September 10, 2019

The 25 best memoirs of 2019 (so far)

September 10, 2019

The 25 best memoirs of 2019 (so far)

September 10, 2019

The 25 best memoirs of 2019 (so far)

Share this Article:

Soon the weather will turn cold, and we can all finally justify staying inside and reading mounds of books. Here’s a mound to get you started: the most gripping, funniest and best memoirs of 2019 so far—and some essays, too.


The Unwinding of the Miracle by Julie Yip-Williams
After a Stage IV cancer diagnosis, Yip-Williams plans her death carefully,with love, humor, insight and wisdom.

Inheritance by Dani Shapiro
Shapiro unwittingly uncovers her biggest family secret yet: Her beloved, late father wasn’t her biological father.

Deep Creek by Pam Houston
Houston reflects on what it means to be a soft-hearted human in an ever-changing and sometimes frightening world. 

Black Is the Body by Emily Bernard
These 12 personal essays on blackness are brimming with hope and fury, joy and pain.

The Collected Schizophrenias by Esmé Weijun Wang
Wang delivers stunning insights into the challenges of living with schizoaffective disorder.

The Collected SchizophreniasThe Pianist from Syria by Aeham Ahmad
Pushing his piano into the bomb-ruined streets of Yarmouk, Ahmad and his impromptu choirs sang out songs of protest, mourning and hope.

Sounds Like Titanic by Jessica Chiccehitto Hindman
Hindman spent nearly four years performing as a violinist across America, without ever making a sound.

Maybe You Should Talk to Someone by Lori Gottlieb
What happens when a psychotherapist’s life falls apart? She finds her own therapist.

Greek to Me by Mary Norris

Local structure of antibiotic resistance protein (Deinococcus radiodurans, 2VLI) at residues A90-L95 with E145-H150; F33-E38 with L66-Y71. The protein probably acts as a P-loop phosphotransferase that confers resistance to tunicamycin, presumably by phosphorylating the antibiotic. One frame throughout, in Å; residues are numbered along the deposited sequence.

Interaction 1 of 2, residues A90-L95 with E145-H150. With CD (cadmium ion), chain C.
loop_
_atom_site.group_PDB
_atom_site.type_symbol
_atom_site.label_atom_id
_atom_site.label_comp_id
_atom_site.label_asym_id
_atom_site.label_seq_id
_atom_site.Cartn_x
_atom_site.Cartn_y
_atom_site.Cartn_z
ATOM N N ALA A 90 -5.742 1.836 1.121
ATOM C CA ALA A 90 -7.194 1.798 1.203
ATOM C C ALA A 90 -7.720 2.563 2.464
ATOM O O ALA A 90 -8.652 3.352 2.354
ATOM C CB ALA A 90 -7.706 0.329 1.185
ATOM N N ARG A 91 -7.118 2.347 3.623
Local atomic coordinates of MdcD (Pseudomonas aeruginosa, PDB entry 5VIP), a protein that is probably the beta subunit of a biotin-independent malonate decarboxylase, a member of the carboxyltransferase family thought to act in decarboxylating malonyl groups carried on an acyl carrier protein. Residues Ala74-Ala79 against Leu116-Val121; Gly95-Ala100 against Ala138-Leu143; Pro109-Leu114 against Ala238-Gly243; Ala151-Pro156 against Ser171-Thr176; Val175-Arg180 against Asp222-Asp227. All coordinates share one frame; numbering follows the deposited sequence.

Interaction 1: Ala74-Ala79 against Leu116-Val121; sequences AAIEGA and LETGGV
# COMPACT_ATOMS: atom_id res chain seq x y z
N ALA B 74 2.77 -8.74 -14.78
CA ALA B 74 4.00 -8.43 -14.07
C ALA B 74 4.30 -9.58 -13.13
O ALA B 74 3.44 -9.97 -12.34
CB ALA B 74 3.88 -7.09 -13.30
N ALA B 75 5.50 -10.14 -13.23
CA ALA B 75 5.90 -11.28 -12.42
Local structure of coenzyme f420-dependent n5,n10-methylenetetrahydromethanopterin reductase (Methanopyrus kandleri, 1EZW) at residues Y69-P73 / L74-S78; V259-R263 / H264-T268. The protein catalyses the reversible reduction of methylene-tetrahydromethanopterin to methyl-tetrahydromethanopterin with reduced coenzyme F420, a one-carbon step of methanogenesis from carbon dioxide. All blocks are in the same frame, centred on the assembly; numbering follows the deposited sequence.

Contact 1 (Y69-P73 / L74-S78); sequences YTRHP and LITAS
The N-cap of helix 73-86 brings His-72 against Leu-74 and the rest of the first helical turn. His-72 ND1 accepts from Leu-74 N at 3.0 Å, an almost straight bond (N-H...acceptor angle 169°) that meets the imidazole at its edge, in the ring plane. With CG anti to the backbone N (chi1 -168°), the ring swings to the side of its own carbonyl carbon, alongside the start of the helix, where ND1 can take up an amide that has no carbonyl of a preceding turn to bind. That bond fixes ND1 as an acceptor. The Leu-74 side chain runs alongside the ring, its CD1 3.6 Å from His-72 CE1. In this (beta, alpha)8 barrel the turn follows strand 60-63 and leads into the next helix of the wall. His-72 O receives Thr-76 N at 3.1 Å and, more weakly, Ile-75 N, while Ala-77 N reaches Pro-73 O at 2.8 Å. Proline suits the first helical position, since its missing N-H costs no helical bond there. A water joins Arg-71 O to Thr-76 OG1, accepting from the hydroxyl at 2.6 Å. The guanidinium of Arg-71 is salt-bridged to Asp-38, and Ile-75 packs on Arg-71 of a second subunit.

The Comma Queen confesses her passion for everything Greek—language, history, landscape and culture.

The Honey Bus by Meredith May
May invites us into her harrowing California childhood, immersed in the astonishing world of the honeybee.

SissyThe Light Years by Chris Rush
Rush’s detailed account of his turbulent, drug-addled adolescence may cause some flashbacks.

Save Me the Plums by Ruth Reichl
This memoir about Reichl’s years as editor-in-chief of Gourmet magazine is filled with& endearing, delicious stories.

Women’s Work by Megan K. Stack
As a war correspondent for the Los Angeles Times, Stack was unprepared to trade in that work for the work of motherhood.

Long Live the Tribe of Fatherless Girls by T Kira Madden
Madden beautifully chronicles her journey to find herself while reckoning with trauma, abuse and addiction.

Sissy: A Coming-of-Gender Story by Jacob Tobia
In their fabulous, fierce voice, Tobia tells their story of coming out as genderqueer.

The Valedictorian of Being Dead by Heather B. Armstrong
Looking for relief from severe depression, Armstrong took part in an experimental medical treatment in which doctors put her in a coma 10 times.

Once More We Saw Stars by Jayson Greene
Greene recounts with exquisite detail the gargantuan task of grieving his 2-year-old daughter after her unexpected death.

Late Migrations by Margaret Renkl
These essays create a narrative that depicts not only the migrations of winged creatures but also the lives of Renkl’s family.

Don’t Wait Up by Liz Astrof
TV comedy writer Astrof is hilariously honest about motherhood in this series of personal essays.

Haben: The Deafblind Woman Who Conquered Harvard Law by Haben Girma
Girma was born deafblind in California, to refugee parents forced to flee war-torn Eritrea.

The Yellow HouseTravel Light, Move Fast by Alexandra Fuller
A sensitive, meticulously wrought portrait of one family’s sometimes-challenging dynamics, set against an unforgiving African backdrop.

The Yellow House by Sarah M. Broom
Broom revisits the world of her childhood, decimated by Katrina, as she searches for the meaning of home and family.

Into the Planet by Jill Heinerth
Heinerth’s memoir is a thoughtfully structured and adrenaline-filled account of her life as a cave diver.

The Ungrateful Refugee by Dina Nayeri
Nayeri offers a searing, nuanced and complex account of her life as a refugee. 

The Education of an Idealist by Samantha Power
Power’s new memoir is a record of her impressive life as a White House adviser on human rights and a U.S. Ambassador to the United Nations.

Sign Up

Stay on top of new releases: Sign up for our enewsletters to receive reading recommendations in your favorite genres.

Recent Features

Sign Up

Sign up to receive reading recommendations in your favorite genres!